Before you read another line, be sure to enter, if you haven’t already, (1) our TeachingAuthors Blogiversary 3 Contest to win one of three $30.00 gift certificates to Biblio.com and (2) our separate autographed book giveaway of Guest TeachingAuthor Karen Schreck’s newest YA novel, While He Was Away.
Now, on to celebrating Children’s Book Week, May 7 – 13.
Sponsored by the Children’s Book Council and administered by Every Child is a Reader, Children’s Book Week celebrates the transformative power of reading. It is the longest-running literacy initiative in the country, formally established in 1919.
“August (Auggie) Pullman was born with a facila deformity that prevented him from going to a mainstream school – until now. He’s about to enter fifth grade at Beecher Prep, and if you’ve ever been the new kid, then you know how hard that can be. The thing is, Auggie’s just an ordinary kid, with an extraordinary face. But can he convince his new classmates that he’s just like them, despite appearances?"
R.J. Palacio has crafted an uplifting novel full of wonderfully realistic family interactions, lively school scenes, and writing that shines with spare emotional power.”
The Former Fifth Grade Teacher inside me wondered non-stop: how could Palacio present this grade and age so perfectly, portray the truths of the school experience so honestly? Oh, to have a class with which to share this book today! (I’ve emailed three teachers already recommending this title.)
The Mother in me ached, kissing the top of Auggie’s head each and every time his Mom or Dad did the same. So often we writers are told: kill those parents in Chapter One! The child needs to navigate the world on his own! But the depth and glory of Auggie’s parents’ love for him, and his sister’s love too, portrayed honestly, warts and all, prove pure Show, Don’t Tell so Auggie can be brave.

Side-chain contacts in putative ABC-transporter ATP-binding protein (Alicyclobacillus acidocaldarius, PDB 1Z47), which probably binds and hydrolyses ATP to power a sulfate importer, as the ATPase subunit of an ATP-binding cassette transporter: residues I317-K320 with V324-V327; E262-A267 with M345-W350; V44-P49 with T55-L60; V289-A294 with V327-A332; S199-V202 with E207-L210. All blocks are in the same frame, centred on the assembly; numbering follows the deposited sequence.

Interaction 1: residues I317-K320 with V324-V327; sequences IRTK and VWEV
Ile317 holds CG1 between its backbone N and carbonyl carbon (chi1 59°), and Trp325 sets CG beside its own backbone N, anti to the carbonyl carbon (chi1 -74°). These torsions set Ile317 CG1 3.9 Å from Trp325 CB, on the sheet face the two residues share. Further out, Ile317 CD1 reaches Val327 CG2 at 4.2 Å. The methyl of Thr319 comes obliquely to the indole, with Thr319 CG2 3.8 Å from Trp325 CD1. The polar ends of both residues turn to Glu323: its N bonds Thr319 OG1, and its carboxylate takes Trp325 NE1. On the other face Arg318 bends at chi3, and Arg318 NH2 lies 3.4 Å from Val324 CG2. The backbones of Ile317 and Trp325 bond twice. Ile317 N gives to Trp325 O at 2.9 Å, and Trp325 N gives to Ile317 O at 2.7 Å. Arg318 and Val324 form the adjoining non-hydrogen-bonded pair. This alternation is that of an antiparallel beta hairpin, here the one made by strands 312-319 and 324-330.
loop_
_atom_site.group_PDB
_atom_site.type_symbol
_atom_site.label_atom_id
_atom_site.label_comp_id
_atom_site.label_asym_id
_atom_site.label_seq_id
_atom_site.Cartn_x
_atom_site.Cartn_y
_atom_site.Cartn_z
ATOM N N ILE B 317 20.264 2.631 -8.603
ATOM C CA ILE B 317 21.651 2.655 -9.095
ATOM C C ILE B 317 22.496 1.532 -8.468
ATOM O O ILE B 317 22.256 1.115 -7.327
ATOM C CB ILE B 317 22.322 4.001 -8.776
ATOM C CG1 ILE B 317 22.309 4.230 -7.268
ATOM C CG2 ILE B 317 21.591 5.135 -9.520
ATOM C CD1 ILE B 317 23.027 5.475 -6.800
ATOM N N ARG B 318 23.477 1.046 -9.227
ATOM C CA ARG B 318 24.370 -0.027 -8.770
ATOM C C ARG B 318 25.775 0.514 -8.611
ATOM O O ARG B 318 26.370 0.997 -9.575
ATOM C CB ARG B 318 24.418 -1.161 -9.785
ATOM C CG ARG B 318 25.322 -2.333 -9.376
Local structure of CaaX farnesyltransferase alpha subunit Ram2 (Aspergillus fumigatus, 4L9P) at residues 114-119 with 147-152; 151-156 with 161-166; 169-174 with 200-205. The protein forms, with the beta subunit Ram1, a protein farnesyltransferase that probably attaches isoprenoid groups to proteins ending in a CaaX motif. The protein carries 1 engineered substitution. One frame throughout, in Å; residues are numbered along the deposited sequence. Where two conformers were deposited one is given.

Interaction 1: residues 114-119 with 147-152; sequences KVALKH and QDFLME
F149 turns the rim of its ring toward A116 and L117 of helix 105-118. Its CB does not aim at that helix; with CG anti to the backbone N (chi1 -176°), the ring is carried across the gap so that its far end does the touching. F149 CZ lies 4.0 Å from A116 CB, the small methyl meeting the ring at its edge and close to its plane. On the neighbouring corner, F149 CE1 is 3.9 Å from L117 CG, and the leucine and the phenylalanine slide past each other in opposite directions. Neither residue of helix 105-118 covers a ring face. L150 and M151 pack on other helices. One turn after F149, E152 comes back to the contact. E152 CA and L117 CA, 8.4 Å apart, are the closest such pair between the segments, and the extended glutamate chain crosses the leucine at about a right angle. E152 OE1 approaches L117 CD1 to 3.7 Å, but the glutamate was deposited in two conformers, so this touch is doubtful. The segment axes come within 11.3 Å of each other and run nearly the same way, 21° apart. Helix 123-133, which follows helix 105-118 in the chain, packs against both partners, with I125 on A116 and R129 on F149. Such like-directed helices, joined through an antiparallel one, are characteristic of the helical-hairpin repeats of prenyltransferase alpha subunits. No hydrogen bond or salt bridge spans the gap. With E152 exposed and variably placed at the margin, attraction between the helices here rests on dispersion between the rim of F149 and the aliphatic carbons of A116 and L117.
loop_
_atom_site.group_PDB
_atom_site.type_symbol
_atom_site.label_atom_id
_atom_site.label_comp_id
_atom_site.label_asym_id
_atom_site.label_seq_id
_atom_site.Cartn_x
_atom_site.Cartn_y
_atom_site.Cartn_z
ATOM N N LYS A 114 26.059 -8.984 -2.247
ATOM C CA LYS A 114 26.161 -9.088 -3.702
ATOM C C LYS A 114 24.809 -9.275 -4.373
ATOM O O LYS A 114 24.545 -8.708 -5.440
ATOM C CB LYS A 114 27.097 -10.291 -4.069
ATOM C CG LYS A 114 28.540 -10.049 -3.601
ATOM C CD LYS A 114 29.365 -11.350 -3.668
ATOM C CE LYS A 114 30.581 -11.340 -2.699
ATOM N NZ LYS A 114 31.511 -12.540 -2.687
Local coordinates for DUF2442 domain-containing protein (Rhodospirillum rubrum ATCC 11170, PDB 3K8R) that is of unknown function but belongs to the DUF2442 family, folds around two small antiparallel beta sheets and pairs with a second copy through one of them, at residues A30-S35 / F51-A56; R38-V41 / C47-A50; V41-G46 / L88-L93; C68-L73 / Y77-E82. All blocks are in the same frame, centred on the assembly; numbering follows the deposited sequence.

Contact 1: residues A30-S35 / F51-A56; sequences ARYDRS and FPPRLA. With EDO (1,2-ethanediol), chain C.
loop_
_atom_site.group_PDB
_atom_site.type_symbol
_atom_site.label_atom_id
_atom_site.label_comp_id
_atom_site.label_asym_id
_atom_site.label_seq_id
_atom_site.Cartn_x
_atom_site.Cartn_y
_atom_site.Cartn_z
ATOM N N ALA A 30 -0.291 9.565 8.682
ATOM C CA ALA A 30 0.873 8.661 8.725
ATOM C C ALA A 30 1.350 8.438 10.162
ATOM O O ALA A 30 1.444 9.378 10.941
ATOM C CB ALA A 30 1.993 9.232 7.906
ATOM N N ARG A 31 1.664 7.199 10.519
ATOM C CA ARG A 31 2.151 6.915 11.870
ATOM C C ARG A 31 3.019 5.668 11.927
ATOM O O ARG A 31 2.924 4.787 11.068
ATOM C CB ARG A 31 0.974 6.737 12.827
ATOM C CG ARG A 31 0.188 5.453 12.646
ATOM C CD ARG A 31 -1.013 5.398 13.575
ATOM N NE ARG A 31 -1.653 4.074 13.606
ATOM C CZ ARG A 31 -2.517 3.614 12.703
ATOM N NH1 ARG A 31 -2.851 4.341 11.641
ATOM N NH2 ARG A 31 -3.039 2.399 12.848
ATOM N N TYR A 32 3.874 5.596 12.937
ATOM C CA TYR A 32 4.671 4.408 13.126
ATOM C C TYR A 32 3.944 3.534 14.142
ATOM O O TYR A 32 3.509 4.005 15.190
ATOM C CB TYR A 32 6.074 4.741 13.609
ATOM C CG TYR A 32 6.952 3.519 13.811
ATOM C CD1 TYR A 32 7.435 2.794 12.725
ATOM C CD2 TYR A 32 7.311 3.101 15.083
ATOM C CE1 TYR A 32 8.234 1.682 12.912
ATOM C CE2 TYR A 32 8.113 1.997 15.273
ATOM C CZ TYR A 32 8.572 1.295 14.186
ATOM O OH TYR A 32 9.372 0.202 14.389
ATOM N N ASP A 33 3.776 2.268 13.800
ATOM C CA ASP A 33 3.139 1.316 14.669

The writer in me simply sighed at Palacio’s craft, how she brilliantly chose multiple viewpoints to tell Auggie’s story so we the readers could see how others saw Auggie - for who he is, what he is and not how he looks, how she nailed each and every voice, and best of all, how she still moved Auggie’s story forward, in compelling scenes, September through June.
It’s the little ol' me I am, though, who, along with Auggie and his changed-forever classmates, was different for the journey. Auggie became everyone’s Hero, standing out and above the crowd because of who he was - an ordinary kid doing extraordinary things.
The Library of Congress classified the novel [1. Abnormalities, Human – Fiction. 2. Self-importance – Fiction. 3. Middle schools – Fiction. 4. Schools – Fiction.] I wish they would have asked me. I would have listed Kindness as the one-and-only classification.
Auggie’s English teacher Mr. Browne shares a precept for each month of the school year; students copy the precept into their English notebooks. Precepts, they decide, are “rules about really important things.” September’s precept had me on my way, turning the pages late into the night, and it turns out, so was Auggie, after heartbreaking hurts and the inevitable taunts. “WHEN GIVEN THE CHOICE BETWEEN BEING RIGHT OR BEING KIND, CHOOSE KIND.”
IMHO, WONDER is an important book. Auggie Pullman is an unforgettable character.
Thank you, R.J. Palacio, for showcasing the transformative power of literacy.
Oh, and Happy Children’s Book Week!
Up for Auggie’s October Homework Assignment?
Mr. Browne’s October precept read, OUR DEEDS ARE OUR MONUMENTS.It was written on the tombstone of an Egyptian who died thousands of years ago and Auggie’s class was beginning its study of ancient Egypt.
The homework assignment: write a paragraph about what the precept means or how you feel about the precept.
Here’s what Auggie wrote:
“This precept means that we should be remembered for the things we do. The things we do are the most important things of all. They are more important than what we say or what we look like. The things we do outlast our mortality. The things we do are like monuments that people build to honor heroes after they’ve died. They’re like the pyramids that the Egyptians built to honor the pharaohs. Only instead of being made out of stone, they’re made out of the memories people have of us. That’s why your deeds are like your monuments. Built with memories instead of with stone.”
What about YOU? What would YOU write?